Adult attachment as a moderator of treatment outcome for generalized anxiety disorder: Comparison between cognitive-behavioral therapy (CBT) plus supportive listening and CBT plus interpersonal and emotional processing therapy

Research output: Contribution to journalArticle

25 Scopus citations

Abstract

Objective: To determine whether baseline dimensions of adult insecure attachment (avoidant and anxious) moderated outcome in a secondary analysis of a randomized controlled trial comparing cognitive-behavioral therapy (CBT) plus supportive listening (CBT + SL) versus CBT plus interpersonal and emotional processing therapy (CBT + I/EP). Method: Eighty-three participants diagnosed with generalized anxiety disorder (GAD) were recruited from the community and assigned randomly to CBT + SL (n = 40) or to CBT + I/EP (n = 43) within a study using an additive design. PhD-level psychologists treated participants. Blind assessors evaluated participants at pretreatment, posttreatment, 6-month, 12-month, and 2-year follow-up with a composite of self-report and assessor-rated GAD symptom measures (Penn State Worry Questionnaire, Hamilton Anxiety Rating Scale, Clinician's Severity Rating). Avoidant and anxious attachment were assessed using self-reported dismissing and angry states of mind, respectively, on the Perceptions of Adult Attachment Questionnaire. Results: Consistent with our prediction, at all assessments higher levels of dismissing styles in those who received CBT + I/EP predicted greater change in GAD symptoms compared with those who received CBT + SL for whom dismissiveness was unrelated to the change. At postassessment, higher angry attachment was associated with less change in GAD symptoms for those receiving CBT + I/EP, compared with CBT + SL, for whom anger was unrelated to change in GAD symptoms. Pretreatment attachment-related anger failed to moderate outcome at other time points and therefore, these moderation effects were more short-lived than the ones for dismissing attachment. Conclusions: When compared with CBT + SL, CBT + I/EP may be better for individuals with GAD who have relatively higher dismissing styles of attachment.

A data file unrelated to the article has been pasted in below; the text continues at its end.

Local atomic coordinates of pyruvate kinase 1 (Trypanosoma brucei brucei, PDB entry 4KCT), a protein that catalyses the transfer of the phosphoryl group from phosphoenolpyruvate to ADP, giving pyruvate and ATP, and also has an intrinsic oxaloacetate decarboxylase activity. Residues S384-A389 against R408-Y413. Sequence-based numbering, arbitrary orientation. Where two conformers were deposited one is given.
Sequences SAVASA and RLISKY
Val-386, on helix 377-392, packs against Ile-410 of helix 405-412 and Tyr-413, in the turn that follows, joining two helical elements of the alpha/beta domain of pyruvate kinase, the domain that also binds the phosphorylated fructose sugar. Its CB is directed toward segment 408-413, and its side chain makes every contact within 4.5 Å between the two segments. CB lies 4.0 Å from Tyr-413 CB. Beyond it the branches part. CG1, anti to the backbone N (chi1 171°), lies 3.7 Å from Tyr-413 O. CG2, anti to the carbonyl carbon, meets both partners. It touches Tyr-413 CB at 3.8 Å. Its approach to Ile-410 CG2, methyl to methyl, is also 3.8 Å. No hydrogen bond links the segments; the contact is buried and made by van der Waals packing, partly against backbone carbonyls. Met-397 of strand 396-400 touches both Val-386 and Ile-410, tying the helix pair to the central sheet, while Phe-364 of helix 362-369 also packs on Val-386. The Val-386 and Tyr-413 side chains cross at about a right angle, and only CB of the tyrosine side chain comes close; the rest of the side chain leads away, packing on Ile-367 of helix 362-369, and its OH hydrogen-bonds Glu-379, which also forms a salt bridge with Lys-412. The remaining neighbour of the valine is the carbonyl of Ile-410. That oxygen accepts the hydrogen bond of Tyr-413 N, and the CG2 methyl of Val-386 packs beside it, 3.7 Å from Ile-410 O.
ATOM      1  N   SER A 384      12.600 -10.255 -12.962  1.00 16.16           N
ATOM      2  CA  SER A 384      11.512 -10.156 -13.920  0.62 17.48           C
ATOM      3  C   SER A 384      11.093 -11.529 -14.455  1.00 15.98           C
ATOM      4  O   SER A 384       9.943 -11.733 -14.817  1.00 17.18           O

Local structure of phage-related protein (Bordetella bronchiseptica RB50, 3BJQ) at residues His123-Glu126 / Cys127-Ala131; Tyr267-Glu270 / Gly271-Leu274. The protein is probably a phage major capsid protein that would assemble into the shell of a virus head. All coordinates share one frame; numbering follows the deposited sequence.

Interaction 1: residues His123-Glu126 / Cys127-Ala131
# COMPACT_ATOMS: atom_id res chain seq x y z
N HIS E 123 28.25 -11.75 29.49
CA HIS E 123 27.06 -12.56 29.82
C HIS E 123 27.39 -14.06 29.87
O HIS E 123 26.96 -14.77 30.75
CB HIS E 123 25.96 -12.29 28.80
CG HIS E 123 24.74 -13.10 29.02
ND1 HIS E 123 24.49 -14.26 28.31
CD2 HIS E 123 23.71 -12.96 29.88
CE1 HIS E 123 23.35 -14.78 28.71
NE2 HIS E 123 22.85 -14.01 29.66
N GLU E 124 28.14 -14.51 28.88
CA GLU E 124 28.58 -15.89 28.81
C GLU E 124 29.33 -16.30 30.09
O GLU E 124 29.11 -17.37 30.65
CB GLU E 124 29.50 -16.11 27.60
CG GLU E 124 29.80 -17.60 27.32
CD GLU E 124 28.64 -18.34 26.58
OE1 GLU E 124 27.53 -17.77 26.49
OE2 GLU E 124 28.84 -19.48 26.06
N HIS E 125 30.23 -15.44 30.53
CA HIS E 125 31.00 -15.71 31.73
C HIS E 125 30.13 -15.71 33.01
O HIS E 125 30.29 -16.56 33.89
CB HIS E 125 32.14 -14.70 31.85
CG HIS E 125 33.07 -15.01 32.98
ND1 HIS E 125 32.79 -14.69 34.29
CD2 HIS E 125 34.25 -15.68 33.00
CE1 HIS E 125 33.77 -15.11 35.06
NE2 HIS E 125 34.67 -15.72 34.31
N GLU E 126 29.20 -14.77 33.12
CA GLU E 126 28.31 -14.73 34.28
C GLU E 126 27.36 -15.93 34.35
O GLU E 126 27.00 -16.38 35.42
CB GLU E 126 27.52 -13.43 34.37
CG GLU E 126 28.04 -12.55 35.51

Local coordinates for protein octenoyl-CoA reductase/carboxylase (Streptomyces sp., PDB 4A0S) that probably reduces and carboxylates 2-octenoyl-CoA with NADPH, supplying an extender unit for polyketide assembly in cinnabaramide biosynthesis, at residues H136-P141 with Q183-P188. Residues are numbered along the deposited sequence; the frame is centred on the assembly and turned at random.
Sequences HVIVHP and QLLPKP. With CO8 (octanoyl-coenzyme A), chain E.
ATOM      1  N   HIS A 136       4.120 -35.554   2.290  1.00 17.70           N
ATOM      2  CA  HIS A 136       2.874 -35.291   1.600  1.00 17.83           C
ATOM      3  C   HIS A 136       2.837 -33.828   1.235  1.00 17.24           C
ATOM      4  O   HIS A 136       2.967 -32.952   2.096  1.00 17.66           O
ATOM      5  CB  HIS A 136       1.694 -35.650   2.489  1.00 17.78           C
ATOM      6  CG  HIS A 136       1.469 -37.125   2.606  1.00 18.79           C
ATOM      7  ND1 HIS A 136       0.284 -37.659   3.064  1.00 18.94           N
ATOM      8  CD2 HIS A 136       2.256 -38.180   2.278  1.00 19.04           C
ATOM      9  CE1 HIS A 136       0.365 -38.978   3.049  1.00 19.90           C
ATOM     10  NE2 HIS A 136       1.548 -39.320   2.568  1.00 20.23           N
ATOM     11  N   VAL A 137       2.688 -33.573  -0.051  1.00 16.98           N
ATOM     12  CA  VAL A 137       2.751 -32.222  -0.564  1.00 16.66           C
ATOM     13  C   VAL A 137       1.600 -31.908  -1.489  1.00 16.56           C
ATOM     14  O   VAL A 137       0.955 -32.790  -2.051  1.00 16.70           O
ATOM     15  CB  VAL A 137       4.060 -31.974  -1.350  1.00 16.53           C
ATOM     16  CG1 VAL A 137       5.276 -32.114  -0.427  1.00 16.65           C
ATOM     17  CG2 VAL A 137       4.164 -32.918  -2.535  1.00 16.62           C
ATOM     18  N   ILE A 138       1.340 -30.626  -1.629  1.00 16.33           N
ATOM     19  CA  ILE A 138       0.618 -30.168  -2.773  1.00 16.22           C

Original languageEnglish (US)
Pages (from-to)915-925
Number of pages11
JournalJournal of consulting and clinical psychology
Volume83
Issue number5
DOIs
StatePublished - Oct 1 2015

    Fingerprint

All Science Journal Classification (ASJC) codes

  • Clinical Psychology
  • Psychiatry and Mental health

Cite this